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Cutting Away the Old

by Abhaya

Cutting Away the Old
by Abhaya

Audio available at: http://www.freebuddhistaudio.com/talks/details?num=OM611

Talk given at Padmaloka Retreat Centre, 2003

Manjughosha's (Manjushri's) book and sword; Zorro; sword fights in films;

Excalibur; visualizing the symbols; the jewelled hilt

...Thank you very much, Vadanya. Hello to everyone.

Yes — well — one day last year Samanatha asked me if I would give a talk on
Manjughosha at this men's event, and, well, it was pretty well a year away and I'm very
fond of Manjughosha so I said, 'yes, I will.'

And then I got into preparing the talk — well, you know — thinking about it. And being,
you could say, a bookish kind of person, I was beginning to get into the implications of
some of the ideas of Manjughosha's book, when, some considerable time later, Vadanya
phoned me up and said that I am to concentrate on the sword! — I could smuggle in a
few remarks about the book, yeah, that was ok — but the sword's the thing!

So, well, I thought, 'yeah, I'll do it'. Because come to think of it, I have always liked
swords. I used to play for hours on my own when I was a kid of about six or eight,
piercing the hearts and slashing the heads off enemies single-handed — you know — I
would jump from sofa to armchair and all over the place — under the table — just
decimating and cutting down these enemies.

I also used to love films about 'Zorro' (if you've heard of 'Zorro') — the black-masked
swordsman. He would always leave his mark. When he had done his saving of the damsel
in distress or whatever, he would always leave his mark by slashing a Z...
[DEMONSTRATES SWORD-SLASHING SOUND]... on whatever piece of furniture
was available... [LAUGHTER] ... it could be the side of a stage-coach... [REPEATS
SWORD-SLASHING SOUND] ... I used to love that!

But in the latest version... I don't know whether you saw the latest version of 'Zorro'...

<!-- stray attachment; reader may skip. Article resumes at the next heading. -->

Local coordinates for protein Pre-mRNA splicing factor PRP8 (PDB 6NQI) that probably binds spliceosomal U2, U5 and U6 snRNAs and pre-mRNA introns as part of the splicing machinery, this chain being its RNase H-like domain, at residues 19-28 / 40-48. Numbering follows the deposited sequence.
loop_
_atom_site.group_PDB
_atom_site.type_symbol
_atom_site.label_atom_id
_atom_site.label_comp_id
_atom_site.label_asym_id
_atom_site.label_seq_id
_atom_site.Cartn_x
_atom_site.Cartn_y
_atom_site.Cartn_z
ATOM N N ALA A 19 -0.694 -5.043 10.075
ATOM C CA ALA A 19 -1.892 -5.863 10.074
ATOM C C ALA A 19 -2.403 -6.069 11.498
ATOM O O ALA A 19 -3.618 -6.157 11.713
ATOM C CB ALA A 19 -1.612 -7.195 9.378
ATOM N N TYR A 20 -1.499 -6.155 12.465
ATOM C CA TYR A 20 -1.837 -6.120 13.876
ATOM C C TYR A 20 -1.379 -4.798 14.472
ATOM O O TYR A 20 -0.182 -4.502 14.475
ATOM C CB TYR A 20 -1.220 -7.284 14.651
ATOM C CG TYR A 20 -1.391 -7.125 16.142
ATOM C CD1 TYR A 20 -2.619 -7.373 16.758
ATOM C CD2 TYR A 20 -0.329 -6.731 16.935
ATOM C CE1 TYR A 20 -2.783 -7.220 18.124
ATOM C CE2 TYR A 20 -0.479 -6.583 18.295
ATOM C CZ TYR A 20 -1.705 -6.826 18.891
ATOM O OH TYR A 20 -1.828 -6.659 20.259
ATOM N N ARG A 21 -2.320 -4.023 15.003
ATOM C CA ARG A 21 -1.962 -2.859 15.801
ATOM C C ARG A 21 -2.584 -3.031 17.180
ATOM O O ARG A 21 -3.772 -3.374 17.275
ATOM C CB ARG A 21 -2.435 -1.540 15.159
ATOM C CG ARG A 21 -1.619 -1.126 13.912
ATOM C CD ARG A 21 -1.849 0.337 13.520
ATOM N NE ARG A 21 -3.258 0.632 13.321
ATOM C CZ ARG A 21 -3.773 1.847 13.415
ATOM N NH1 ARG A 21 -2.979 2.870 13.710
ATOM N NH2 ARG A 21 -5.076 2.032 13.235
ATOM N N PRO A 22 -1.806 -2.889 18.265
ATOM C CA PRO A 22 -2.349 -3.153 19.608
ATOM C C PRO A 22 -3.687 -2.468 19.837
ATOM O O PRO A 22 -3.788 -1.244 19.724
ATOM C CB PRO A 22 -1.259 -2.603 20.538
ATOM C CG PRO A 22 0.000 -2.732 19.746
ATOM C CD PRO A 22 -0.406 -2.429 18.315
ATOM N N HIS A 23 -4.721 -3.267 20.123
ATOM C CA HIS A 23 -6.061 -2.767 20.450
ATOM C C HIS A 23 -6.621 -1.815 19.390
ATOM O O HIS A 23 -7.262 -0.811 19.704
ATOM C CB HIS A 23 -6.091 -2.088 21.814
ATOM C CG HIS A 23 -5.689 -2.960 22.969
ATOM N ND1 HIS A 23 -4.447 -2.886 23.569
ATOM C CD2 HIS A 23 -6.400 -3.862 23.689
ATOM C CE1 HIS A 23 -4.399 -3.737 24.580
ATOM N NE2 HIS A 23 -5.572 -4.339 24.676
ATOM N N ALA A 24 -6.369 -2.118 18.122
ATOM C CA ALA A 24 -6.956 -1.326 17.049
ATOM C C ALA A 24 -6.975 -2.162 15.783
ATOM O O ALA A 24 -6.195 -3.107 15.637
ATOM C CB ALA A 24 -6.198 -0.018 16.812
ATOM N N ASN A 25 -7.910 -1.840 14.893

[LAUGHTER]... it was a huge, flaming Z on the side of a valley — brilliant!

I also used to love the ring of steel on steel in swordplay. I've always liked sword-fights
in films — there's a sword-fight in the latest 'James Bond' film, by the way — and I used
to like the clatter of the blade falling on the stone when Robin Hood finally cornered the
evil Sheriff of Nottingham. Rob Roy is a good one, too, I don't know whether you've seen
it... [LAUGHTER]... some great sword fights in Rob Roy.

And I mustn't forget to give Excalibur a look in; the wondrous, jewel-hilted sword of
King Arthur, who, as he lay dying, asked his man Sir Bedevere to deliver the sword back
to the lake from whence it came. As a boy I was always enchanted by that image of the
arm appearing, breaking the surface of the lake... and brandishing the sword.

...Of course, Sir Bedevere funks. He won't throw the sword back the first time and the
second time, and Arthur threatens to kill him if he won't throw the sword back the third
time. So he goes back to the edge of the lake, looks at the beautiful jewelled hilt, and
finally throws it... and this arm appears out of the lake and catches the hilt of the sword;
this arm, 'clothed in white samite, mystic, wonderful'. And the arm brandishes the sword
three times, and disappears into the depths...

So I am sure that all this, in its way, had some influence on my attraction to Manjughosha
when I first came across the figure, in my interest in Buddhism. And I am sure it was
quite an influence in my asking Bhante, my preceptor and spiritual teacher, if I could do
the Manjughosha practice.

Because there it is — the sword — one of the two chief emblems of Manjughosha (or
Manjushri — they are both the same figure). The sword and the book are the two chief
emblems of Manjughosha, or Manjushri.

And sometimes (and I like this image very much) you see the two of them together. You
don't see Manjughosha; you just have this beautiful symbol of a fully opened lotus —
usually a pale blue lotus flower, fully opened — and cushioned on the lotus flower is the
moon mat, and then on top of the moon mat, resting on the moon mat, is the wonderful
Book of Wisdom, wrapped in gold silk.

Then, poised above (or resting on top of) the book, there is the sword; vertical. The sword
of Manjughosha is, of course, a flaming sword, and the flames are depicted usually in
rather stylised fashion as a wreath of flames winding round the tall, slender blade. But I